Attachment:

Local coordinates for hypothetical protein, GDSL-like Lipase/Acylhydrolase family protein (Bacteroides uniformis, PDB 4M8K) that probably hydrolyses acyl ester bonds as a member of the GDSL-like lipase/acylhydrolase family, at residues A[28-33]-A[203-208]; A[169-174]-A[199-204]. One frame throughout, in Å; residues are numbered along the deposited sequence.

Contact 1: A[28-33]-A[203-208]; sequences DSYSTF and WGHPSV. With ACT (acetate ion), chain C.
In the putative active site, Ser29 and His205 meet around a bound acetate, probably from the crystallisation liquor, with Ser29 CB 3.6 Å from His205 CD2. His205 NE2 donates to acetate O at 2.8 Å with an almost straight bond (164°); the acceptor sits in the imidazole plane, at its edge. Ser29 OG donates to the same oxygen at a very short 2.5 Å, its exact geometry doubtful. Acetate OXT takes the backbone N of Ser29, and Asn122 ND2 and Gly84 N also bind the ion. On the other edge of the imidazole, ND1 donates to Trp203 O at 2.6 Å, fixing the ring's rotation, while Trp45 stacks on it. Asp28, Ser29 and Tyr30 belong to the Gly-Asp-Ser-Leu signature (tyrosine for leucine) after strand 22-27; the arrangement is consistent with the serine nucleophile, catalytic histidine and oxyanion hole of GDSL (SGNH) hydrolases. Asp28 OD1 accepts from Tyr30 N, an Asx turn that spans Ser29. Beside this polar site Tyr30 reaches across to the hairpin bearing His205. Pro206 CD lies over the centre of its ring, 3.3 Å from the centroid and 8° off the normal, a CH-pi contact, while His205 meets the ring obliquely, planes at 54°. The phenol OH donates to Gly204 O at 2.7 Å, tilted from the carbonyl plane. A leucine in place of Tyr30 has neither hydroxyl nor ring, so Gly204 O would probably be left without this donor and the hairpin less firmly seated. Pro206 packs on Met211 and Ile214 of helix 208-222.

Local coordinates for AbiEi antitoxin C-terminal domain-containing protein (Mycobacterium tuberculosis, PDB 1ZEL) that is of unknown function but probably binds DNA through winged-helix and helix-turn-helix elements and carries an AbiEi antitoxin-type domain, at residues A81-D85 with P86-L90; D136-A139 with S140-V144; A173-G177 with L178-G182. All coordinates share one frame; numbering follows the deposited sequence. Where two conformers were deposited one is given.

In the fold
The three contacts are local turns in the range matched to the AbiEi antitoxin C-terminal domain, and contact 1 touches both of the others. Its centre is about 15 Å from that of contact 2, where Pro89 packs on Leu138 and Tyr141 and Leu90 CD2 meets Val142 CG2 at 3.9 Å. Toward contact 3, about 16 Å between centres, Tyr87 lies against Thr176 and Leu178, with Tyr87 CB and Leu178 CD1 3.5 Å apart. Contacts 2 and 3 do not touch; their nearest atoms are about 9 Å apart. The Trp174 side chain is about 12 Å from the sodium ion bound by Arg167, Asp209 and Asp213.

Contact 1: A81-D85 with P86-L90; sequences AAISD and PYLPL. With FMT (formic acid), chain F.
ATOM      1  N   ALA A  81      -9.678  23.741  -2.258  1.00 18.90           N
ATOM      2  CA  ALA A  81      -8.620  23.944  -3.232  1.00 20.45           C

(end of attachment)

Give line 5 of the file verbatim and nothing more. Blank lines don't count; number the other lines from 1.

In the fold